Another big wave is hitting areas of Asia, thankfully not a tsunami. This wave won't be making headlines with shocking visuals. Yet declining fertility rates and prolonged life expectancies could be a crisis in the making.
The share of elderly people as a percentage of the working population in Japan is already one of the highest in the world, whereas its fertility rate is among the lowest, implying that the age distribution of the population will shift dramatically in the coming decades. According to the Japanese government, the population of the elderly (65 years and over) constitutes 19 percent of the total population and is expected to continue expanding in the years ahead. At the same time, Japan's fertility rate (the number of children born on average to a woman) fell to 1.39—its lowest level ever.
Even China, whose population recently hit 1.3 billion, might need to reconsider its one-child policy. China's populace is also aging quickly due to low fertility rates and prolonged life expectancy. The State Family Planning and Population Commission (the nation's leading population think tank) predicts that, from 2000 to 2007, the number of people 65 or older will grow from just under 100 million to more than 200 million. This equates to an increase of more than four million a year—making up 14 percent of the population by 2007. The commission also predicts that the proportion of the population 65 and older will surge to 24 percent by 2050.
As this demographic shock unfolds it is likely to have profound social and economic implications. There is a broad consensus among economists that demographic changes will reduce growth and limit increases in economic well-being. For example, based on long-term simulations produced by the IMF's world macroeconomic model (MULTIMOD), Japan's level of real GDP will fall by a cumulative 20 percent over the next century compared to a baseline simulation with a stationary population.
The effects of this demographic shift resonate well beyond Asia. Worldwide, the status of those sixty and over is growing at 1.9 percent per year—60 percent faster than the overall population. There is no longer a single country in Europe where people are having enough children to replace themselves. In Italy, for example, there are more people over the age of 60 than there are under the age of 20. And in the United States the fertility rate is just below 2.1—the number needed to keep the population from shrinking.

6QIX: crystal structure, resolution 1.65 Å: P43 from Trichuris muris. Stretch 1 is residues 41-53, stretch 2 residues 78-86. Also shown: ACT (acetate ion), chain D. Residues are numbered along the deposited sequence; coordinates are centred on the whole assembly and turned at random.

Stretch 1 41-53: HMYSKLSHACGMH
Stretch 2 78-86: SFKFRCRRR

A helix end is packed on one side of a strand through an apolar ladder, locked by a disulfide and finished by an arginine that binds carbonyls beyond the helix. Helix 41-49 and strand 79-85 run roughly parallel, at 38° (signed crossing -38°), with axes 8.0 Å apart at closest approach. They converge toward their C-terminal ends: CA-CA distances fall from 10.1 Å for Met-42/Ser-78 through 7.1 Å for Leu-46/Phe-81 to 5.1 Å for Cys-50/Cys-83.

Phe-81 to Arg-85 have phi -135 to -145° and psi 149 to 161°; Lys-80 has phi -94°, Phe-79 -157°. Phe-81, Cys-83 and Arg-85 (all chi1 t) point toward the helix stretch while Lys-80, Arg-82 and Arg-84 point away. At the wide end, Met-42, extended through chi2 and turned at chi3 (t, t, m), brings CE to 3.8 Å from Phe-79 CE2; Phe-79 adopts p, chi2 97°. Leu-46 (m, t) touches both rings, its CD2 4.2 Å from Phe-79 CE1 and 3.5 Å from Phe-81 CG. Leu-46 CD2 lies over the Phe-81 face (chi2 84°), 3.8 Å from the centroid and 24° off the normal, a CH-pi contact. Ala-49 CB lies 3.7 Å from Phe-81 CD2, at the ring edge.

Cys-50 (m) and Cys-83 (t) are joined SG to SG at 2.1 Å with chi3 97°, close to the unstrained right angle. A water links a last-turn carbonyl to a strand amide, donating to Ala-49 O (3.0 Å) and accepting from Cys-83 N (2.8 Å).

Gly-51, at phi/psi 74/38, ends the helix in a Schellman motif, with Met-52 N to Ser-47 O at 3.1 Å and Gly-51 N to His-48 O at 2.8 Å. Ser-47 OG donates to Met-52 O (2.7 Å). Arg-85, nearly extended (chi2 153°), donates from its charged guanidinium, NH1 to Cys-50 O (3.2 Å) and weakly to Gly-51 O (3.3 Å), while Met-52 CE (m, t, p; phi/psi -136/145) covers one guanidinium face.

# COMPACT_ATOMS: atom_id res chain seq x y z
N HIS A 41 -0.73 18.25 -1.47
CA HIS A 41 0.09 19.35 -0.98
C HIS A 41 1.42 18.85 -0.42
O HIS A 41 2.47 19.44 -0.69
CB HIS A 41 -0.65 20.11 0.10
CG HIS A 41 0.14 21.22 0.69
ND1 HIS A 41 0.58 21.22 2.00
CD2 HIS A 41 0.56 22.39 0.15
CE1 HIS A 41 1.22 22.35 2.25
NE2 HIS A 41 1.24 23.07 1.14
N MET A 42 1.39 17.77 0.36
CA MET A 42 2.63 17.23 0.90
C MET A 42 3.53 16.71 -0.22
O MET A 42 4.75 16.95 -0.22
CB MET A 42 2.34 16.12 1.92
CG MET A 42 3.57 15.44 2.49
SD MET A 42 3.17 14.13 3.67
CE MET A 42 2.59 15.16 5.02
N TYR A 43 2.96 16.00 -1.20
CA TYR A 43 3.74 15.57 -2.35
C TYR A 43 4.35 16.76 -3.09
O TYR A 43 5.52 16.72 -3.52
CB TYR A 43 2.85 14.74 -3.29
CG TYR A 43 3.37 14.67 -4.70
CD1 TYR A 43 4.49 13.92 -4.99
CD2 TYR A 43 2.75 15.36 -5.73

Just over 25 years have passed since the Club of Rome released a famous set of computer studies indicating that population pressures would devastate the world. Yet nothing of the kind has prevailed. Rather, low birthrates, at least in the industrial world, have become a potential cause for alarm. Moreover, despite decades of warnings about high fertility rates and overpopulation, the United Nations recently released a report warning of the evolving situation of population aging and decline.
To address decreasing fertility rates and prolonged life expectancies, policymakers must tackle issues such as the suggested retirement age, medical benefits, levels of immigration needed to offset declines in the working-age population, and financial support paid by workers for retired persons. Such policy adjustments should be made before the gray wave breaks with full force.